You’d think buying headphones was easy. It can be. Some people have an innate idea of what they want or need and can pick out the perfect pair easily. Others may be so loyal to a specific brand or product that they wouldn’t dream of looking anywhere else.
For many of us, however, buying headphones means making a series of choices: open-back or closed back? Wired or wireless? Active noise-cancelling or passive? White or black? Bose or Beats? Budget or higher-end.
It can be exhausting.
Now, we don’t want to pile more features onto your long shopping list, but you might also want to think about the material covering your earpads, because it’s not just about comfort. It’s also about how you’ll perceive the audio when you’re wearing them.
Most headphones earpads are made either with plastic leather, leather, or velour. Plastic leather (or pleather) is most common as it’s relative durable and cheaper to make.
What is Velour?
Velour is a knit fabric made from cotton and used to imitate velvet (which is more expensive). Velour is soft and almost fuzzy to the touch. It’s worn for comfort but is wildly known as being a difficult fabric to clean.
What is Leather?
Most people are familiar with leather. Made from the rawhide and skin of cattle, it’s widely used in the manufacturing of clothes, accessories and household furnishings. More common than leather however, is synthetic leather also known as vegan or protein leather. It’s made from plastic and whilst it may look like the real thing, it isn’t as hardwearing. You should bear this in mind when shopping for new headphones.
Leather Vs Velour Earpads: Which is Better?
Velour Pros and Cons
Although comfort will always boil down to personal choice, velour headphones are generally considered to be more comfortable. The material is softer against the face and ears than leather and pleather.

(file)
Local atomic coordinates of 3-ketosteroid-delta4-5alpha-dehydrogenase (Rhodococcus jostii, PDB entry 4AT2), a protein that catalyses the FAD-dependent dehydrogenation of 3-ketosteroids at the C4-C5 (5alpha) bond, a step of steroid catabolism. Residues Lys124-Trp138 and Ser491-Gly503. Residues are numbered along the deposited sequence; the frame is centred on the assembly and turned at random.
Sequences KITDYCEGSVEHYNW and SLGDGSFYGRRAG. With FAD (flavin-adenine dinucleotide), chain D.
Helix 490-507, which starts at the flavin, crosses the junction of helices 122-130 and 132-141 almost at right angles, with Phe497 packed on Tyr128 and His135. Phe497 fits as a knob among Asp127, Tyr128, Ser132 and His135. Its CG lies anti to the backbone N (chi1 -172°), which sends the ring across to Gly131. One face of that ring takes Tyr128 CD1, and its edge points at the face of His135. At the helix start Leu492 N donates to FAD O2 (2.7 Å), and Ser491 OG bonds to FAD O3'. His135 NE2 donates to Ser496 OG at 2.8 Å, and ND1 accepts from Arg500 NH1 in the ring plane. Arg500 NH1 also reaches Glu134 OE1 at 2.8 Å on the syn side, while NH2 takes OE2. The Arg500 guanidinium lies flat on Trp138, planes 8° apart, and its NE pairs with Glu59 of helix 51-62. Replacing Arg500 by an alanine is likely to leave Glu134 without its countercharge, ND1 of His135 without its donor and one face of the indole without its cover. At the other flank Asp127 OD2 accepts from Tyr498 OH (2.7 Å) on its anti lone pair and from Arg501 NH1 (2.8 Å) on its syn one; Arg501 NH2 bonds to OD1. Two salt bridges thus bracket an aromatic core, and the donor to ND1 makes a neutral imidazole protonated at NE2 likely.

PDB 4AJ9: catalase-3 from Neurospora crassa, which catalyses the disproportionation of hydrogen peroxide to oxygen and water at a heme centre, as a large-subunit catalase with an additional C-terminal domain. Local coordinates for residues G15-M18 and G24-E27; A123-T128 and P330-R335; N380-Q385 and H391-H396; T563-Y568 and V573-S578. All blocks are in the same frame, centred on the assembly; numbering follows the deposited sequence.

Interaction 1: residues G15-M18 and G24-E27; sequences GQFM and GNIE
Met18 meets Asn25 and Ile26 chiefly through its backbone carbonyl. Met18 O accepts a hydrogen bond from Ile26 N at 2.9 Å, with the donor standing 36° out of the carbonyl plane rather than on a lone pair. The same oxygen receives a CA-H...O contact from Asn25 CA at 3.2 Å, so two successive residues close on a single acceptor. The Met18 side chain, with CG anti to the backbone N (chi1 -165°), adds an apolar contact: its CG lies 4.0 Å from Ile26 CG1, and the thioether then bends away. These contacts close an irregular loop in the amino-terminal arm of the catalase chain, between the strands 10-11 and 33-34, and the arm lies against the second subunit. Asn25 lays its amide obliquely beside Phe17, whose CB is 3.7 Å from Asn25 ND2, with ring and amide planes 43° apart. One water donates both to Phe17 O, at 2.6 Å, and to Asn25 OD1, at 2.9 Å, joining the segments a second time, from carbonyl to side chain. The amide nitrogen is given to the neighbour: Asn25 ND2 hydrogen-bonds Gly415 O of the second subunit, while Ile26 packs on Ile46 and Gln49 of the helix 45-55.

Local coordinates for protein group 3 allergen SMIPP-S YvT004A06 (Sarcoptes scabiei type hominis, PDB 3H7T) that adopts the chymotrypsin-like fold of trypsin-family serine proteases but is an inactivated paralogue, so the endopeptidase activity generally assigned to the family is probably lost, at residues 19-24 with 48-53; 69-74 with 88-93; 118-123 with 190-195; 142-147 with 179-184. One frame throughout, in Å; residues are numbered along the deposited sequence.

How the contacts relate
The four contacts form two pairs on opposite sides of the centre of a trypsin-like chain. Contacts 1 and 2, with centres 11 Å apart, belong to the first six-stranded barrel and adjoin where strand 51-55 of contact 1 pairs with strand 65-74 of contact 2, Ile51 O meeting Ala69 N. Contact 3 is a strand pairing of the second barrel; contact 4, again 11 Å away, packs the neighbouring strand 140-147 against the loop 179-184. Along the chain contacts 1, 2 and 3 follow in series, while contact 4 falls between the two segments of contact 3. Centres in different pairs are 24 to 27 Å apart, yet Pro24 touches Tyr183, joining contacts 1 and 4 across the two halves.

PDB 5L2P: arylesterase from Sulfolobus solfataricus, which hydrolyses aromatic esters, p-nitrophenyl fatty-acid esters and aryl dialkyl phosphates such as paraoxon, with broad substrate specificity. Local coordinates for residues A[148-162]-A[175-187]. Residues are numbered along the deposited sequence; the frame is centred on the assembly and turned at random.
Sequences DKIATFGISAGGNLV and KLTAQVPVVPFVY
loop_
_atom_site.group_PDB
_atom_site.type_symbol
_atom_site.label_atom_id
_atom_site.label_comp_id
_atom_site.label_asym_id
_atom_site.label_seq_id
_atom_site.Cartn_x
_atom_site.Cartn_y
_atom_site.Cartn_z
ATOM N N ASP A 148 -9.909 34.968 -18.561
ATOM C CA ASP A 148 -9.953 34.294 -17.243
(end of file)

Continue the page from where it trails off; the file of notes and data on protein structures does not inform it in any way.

Velour is also more breathable than leather. Your ears won’t sweat as much when you’re wearing them.
Air allowed to flow through the fabric has a second benefit: it creates a wider soundstage in the same way that open-back headphones do. This helps create a more natural sound and is one reason why velour earpads are popular with gamers.
Velour is more expensive. It’s also not as durable as real leather and will need replacing sooner.
Velour earpads are harder to clean, too. It means that stains and marks cannot easily be wiped off.
Velour also provides less of a seal between the headphone and the ear. This is what helps create that more natural sound but not everyone will like that. Velour will let more ambient noise through which will be distracting for those who prefer noise isolation. This also means that the bass will be toned down. If bass is important to you, consider leather or another alternative.
Leather/ Pleather Pros and Cons
Most headphone earpads are made from plastic leather. It’s worth checking yours before you adopt any cleaning routine with them. Putting leather conditioner onto pleather, for example, won’t do any good.
Leather isolates sounds better as it seals to the ear more effectively. Generally, people use it more for closed-back headphones so it’s a better choice for people in busier environments like open-plan offices or on flights where they’re competing with engine noise.
Leather and plastic is easier to clean than velour. Wiping down with a microfiber cloth will help remove sweat and grease. Add moisture-resistant covers to protect them from sweat and to help prevent unpleasant smells developing or your cushions from flaking and peeling.
It’s a more classic look, too. Many people prefer leather because it adds an air of sophistication to the headphones.
Leather is less breathable, however. You may find your ears getting hot.
Real leather tends to soak up grease and sweat more easily than velour.
Real leather can be expensive. Synthetic leather won’t last as long.
The material on the earpads isn’t the be-all and end-all of choosing headphones. Some people will be limited by budget or brand and unable to try velour over pleather. Others will choose leather for open-backed headphones because velour makes their ears itch. It’s a free world. You choose which is best for you.
Buying headphones that allow you to replace the earpads will help. You can try both and see what works. If you have the chance to try a pair on before you buy, that can be helpful. Thinking about the most important functions your headphones must fulfil (noise cancelling, gaming, exercise, etc), can help speed the decision-making process up, too.
Don’t forget to pick up a pair of headphone covers on the GymHugz store to protect your earpads from moisture and stains.